New Labour sought to appeal to these voters (and the electorate generally) with an emphasis that its platform was "inclusive". They argued that while the Conservatives had previously sought to frighten the electorate about change by delivering an anti-Labour message, new Labour's weapon would be "hope". Tony Blair defined new Labour's decent society as one which "judges itself by the condition of the weak as well as the strong," new Labour would be a "radical government", providing opportunities to ensure that "each generation does better than the last", "for all the people, not just a privileged few" - that was the difference between it and the Conservatives. This was reflected in Blair's statement towards the end of the campaign that:
People say that if you don't stand for the past, you stand for nothing. That is nonsense. We stand for strong values and principles. I do believe in a fair deal for ordinary people. I can read a speech of Keir Hardie and recognise exactly what I believe. I can do the same with Attlee and Wilson. What I would not recognise are the prescriptions. The liberation of the Labour Party from out-dated prescriptions, to allow those values to take root in the modern world, is of enormous benefit.
Secondly, appeals to "switchers" were on the basis of new Labour's caution and prudence, personified in the campaign focus on the personal image of Tony Blair, and assisted by the reinforcing perception of Conservative economic incompetence. The campaign focus on the Party Leader was reflected in its manifesto, billboard, newspaper advertisements, leaflet and pledge card message, with Tony Blair providing a personal commitment, presented almost as a personal contract with British voters", complete with his personal signature. This gave the impression of Tony Blair as almost being above the Party, with him making a direct and personal pledge to the electorate. Pre-election polling revealed that this image was successful in challenging voter cynicism.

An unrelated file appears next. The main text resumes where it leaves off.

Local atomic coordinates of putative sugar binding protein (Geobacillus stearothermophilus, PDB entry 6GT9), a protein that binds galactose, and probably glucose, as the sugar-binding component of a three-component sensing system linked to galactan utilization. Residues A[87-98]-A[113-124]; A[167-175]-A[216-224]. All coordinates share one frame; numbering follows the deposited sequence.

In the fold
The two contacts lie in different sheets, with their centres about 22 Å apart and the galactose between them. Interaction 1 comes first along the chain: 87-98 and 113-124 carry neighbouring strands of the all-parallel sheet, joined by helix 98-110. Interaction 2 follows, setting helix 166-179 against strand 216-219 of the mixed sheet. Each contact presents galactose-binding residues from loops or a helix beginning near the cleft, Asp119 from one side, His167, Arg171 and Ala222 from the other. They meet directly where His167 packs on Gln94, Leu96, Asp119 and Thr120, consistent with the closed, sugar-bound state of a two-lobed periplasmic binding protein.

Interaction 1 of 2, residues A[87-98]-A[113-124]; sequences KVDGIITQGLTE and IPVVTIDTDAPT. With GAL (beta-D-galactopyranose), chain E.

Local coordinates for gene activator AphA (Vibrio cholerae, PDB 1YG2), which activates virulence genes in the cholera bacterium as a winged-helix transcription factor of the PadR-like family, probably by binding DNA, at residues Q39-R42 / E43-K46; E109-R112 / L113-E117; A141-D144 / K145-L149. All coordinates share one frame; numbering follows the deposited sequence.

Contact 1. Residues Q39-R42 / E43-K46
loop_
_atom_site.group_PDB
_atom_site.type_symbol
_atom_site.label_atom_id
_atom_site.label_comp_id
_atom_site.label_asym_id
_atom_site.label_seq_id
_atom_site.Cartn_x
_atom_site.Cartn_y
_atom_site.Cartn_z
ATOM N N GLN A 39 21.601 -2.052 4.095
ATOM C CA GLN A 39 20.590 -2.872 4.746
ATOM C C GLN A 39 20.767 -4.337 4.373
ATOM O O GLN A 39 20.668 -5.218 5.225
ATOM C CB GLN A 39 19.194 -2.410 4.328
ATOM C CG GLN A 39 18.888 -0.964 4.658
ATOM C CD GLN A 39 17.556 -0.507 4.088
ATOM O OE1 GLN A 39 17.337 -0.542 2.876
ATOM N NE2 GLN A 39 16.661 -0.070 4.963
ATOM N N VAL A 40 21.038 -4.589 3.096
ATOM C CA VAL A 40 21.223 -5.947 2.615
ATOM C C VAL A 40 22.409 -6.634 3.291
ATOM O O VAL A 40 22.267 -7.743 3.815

More generally new Labour's 1997 election policies can also be broadly seen as an appeal to what was referred to as "middle England." This can be seen in various policy commitments by new Labour. On taxation, it stated that there would be no income tax increases under a future Blair-led Labour government. On privatisation, new Labour committed itself to opposing Conservative plans to privatise the Post Office but also opposed the re-nationalisation of what had formerly been British Rail. With respect to trade unions, new Labour would treat them with fairness not favours. On Europe, new Labour's statements can be seen as being well-balanced and attuned to the mood of the electorate, being on the one hand sufficiently "Euro-sceptic" to reassure voters concerned at the potential loss of British sovereignty in a potential "European super-state"; and, on the other hand, assuring voters that under new Labour Britain would play an important role in the future development of the European Union. On crime, new Labour had long sought to make attacking crime "its" issue, with its assurances that it would be "tough on crime and tough on the causes of crime". Similarly, new Labour's emphasis that its various election pledges were carefully costed can be seen as an attempt to reassure the middle-class voter. Combined with the publicity given by the Party to its internal reforms and the almost "military" organisation of the Party's campaign machine, all of these aspects of new Labour's political message can be seen as a carefully crafted attempt to attract the support of Britain's middle-class voters.